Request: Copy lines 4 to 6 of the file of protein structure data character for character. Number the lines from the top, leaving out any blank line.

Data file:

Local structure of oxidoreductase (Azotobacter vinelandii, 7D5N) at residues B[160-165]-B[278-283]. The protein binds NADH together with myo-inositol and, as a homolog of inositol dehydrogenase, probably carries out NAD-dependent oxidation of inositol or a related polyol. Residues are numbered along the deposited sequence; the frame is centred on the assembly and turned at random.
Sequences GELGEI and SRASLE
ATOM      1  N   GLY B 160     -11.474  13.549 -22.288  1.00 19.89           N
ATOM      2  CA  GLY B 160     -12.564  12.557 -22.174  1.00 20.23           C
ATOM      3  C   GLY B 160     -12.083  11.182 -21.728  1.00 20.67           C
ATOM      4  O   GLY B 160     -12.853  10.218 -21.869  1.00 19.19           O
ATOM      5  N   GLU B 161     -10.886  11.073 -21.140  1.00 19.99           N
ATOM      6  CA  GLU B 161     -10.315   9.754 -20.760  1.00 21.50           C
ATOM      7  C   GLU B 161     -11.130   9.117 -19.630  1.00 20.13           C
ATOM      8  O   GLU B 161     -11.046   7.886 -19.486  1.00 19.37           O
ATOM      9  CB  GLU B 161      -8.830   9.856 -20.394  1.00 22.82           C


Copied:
ATOM      2  CA  GLY B 160     -12.564  12.557 -22.174  1.00 20.23           C
ATOM      3  C   GLY B 160     -12.083  11.182 -21.728  1.00 20.67           C
ATOM      4  O   GLY B 160     -12.853  10.218 -21.869  1.00 19.19           O